Obama's third year: a World War 4 Report scorecard
World War 4 Report has been keeping a dispassionate record of Barack Obama's moves in dismantling, continuing and escalating (he has done all three) the oppressive apparatus of the Global War on Terrorism (GWOT) established by the Bush White House. On the third anniversary of his inauguration, we offer the following annotated assessment of which moves have been on balance positive, neutral and negative, and arrive at an overall score:
Pakistan: thousands march against US drone strikes:
Obama seems to be opting for an aggressive program of drone strikes as an alternative to sending in ground troops—not just in Pakistan, but in Yemen and elsewhere around the Greater Middle East. The alternative could be worse, but that means little to the civilian "collateral damage"—not to mention that it makes great propaganda for al-Qaeda and their ilk, making the whole strategy counter-productive. Negative.
Obama pays lip service to Tunisians —betrays Egyptians, Algerians, Yemenis:
Obama's reaction to the Arab Spring from the beginning has been to try to co-opt it and control its political trajectory by posing as its defender. It was evident immediately, when he hailed the Tunisian revolution—after the dictator had fled!—while continuing to support the despots in Egypt, Yemen and other Arab client states with tear gas, weaponry and political recognition. This situation continues even now. (Never mind the noise from conspiranoid idiots who think the whole Arab Spring was instrumented by Washington, reading the situation precisely backwards.) Negative.
Obama exploits South Sudanese independence struggle:
There is a very good case for South Sudanese independence, and we certainly wish to loan no comfort to Omar al-Bashir's genocide state. But there's also no doubt that South Sudanese independence has been exploited for Western oil intrigues and corporate land-grabs. Negative.
Mexico: federal police fire on Oaxaca protesters:
Nobody is paying any attention, but the US is continuing to boost funding to Mexico's corrupt and brutal security forces—as human rights abuses escalate. And as (not surprisingly) evidence mounts that both Mexican security forces and the DEA are playing ball with the cartels. Negative.
Fatah calls for "day of rage" against US:
Fatah may have had its own cynical reasons for doing so (deflecting popular rage onto an external target lest the Arab Spring come to Ramallah), but there was plenty of legitimate reason for Palestinians to be pist at Washington. The Obama administration used its veto power to block a UN Security Council resolution condemning Israeli settlements on the West Bank. Later, it would use a veto threat, diplomatic pressure and (courtesy of congressional Republicans, actually) economic sanctions to sabotage Palestine's statehood bid. There are arguments for and against Palestinian statehood, but this is a question for the Palestinians—not bullying tactics by the global superpower. Negative. (The fact that the Zionist right views Obama as anti-Israel just demonstrates how far out of wack things are.)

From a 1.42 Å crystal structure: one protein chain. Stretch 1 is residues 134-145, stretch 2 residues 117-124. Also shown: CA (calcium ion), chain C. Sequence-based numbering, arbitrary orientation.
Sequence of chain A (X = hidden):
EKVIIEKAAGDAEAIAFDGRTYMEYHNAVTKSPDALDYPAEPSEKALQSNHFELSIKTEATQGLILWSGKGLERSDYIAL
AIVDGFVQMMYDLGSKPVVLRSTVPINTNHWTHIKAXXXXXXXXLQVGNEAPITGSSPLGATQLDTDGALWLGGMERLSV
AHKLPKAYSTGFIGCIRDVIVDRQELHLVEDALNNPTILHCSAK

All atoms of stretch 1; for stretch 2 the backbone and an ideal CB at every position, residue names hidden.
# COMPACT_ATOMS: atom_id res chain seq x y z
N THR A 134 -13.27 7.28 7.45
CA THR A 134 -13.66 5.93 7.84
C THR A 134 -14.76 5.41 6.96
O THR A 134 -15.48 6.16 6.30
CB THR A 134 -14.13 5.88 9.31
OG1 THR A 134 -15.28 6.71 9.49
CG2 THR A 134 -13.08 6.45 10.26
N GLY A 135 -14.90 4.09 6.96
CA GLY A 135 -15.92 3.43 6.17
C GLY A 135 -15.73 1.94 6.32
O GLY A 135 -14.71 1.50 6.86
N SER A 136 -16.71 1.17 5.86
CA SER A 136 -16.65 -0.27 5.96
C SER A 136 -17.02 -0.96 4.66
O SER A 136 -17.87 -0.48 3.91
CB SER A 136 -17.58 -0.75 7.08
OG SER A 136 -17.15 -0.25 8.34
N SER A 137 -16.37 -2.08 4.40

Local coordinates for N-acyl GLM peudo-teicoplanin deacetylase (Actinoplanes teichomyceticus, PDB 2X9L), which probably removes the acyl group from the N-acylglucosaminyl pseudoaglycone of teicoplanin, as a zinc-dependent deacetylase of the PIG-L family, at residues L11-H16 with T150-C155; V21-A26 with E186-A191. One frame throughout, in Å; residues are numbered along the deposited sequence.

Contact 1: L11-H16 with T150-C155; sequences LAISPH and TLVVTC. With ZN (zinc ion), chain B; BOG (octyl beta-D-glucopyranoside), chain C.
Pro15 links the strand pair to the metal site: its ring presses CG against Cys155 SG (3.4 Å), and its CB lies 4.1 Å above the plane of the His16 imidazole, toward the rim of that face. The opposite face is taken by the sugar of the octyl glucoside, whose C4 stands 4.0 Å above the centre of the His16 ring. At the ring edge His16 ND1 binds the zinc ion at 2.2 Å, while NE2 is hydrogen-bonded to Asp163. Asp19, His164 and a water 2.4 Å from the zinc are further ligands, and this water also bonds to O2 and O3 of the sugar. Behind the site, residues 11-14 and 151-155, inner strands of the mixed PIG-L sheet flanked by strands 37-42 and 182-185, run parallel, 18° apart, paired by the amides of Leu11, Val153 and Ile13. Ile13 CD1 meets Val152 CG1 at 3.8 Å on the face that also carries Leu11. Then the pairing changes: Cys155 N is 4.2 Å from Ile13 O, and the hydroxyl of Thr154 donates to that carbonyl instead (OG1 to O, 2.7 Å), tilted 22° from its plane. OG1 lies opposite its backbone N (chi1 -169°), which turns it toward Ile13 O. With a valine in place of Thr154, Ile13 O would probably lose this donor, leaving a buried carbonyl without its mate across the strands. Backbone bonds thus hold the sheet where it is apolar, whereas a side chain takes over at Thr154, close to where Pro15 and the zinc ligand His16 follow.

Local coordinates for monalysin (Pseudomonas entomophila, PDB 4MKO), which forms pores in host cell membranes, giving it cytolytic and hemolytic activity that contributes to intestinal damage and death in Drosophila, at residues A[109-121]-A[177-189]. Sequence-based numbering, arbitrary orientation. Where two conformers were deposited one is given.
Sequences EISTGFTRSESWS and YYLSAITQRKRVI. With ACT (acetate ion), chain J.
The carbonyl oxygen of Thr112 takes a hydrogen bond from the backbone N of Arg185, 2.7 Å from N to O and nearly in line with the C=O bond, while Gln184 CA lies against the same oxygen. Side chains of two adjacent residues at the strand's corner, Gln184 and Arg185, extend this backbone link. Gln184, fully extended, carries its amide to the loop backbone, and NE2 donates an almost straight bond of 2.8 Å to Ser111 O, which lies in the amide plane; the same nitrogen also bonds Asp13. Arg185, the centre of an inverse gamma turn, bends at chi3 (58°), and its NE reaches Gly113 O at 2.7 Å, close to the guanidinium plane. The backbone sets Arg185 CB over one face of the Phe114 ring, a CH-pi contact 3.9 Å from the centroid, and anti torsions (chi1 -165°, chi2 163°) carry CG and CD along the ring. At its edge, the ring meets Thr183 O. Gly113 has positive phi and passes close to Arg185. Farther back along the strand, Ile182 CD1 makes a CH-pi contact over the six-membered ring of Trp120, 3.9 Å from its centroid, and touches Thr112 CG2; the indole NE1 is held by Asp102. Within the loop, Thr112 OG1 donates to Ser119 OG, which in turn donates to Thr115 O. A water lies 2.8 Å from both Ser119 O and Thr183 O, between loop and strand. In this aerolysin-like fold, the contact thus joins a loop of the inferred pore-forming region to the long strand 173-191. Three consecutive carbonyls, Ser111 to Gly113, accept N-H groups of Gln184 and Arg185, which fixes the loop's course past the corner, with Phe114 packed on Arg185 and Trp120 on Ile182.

Obama: no retreat from "clean nuclear power" plans:
The Fukushima disaster did not cause the Obama administration to rethink its commitment to the oxymoron of "clean nuclear power." Obama’s 2012 budget called for an additional $36 billion in loan guarantees for new nuclear power plants. Negative.
US signs nuclear development deal with Chile —amid Fukushima disaster:
The world media hardly made note that even as the Fukushima nightmare unfolded—and even as the US prepared new sanctions against Iran over its nuclear ambitions—the Obama administration was encouraging the spread of nuclear power in the developing world. Negative.
Colombia agrees to FTA labor conditions; opponents don't buy it:
Obama talked tough on this issue on the campaign trail, but Colombia's unions—rightly—protested his deal on human rights and labor conditions as a sell-out. Congress went ahead and passed the FTA. Negative.
Supreme Court hears arguments in global warming case:
American Electric Power Co. v. Connecticut concerned whether states can sue electric utilities over global warming. The Supreme Court ruled the wrong way. The Obama administration took the side of the power companies. Negative.
Did Osama bin Laden hit violate international law?:
While shedding no tears for Osama, we support Amnesty International's call for a full accounting of what smells like a targeted assassination. No matter how odious the "target," this sets a dangerous precedent. It would have been better for all concerned if he had stood trial. Sorry, but: Negative.
Obama to open Alaska's National Petroleum Reserve:
No, this is not the more critical Arctic National Wildlife Refuge (ANWR), which lies just to the east, and which Republicans have been trying to open to oil exploitation for over 20 years. But it is still a bad move. Negative.
Patriot Act extended through 2015:
Need we say more? Negative.
Congress and the Libya war: Orwellian logic: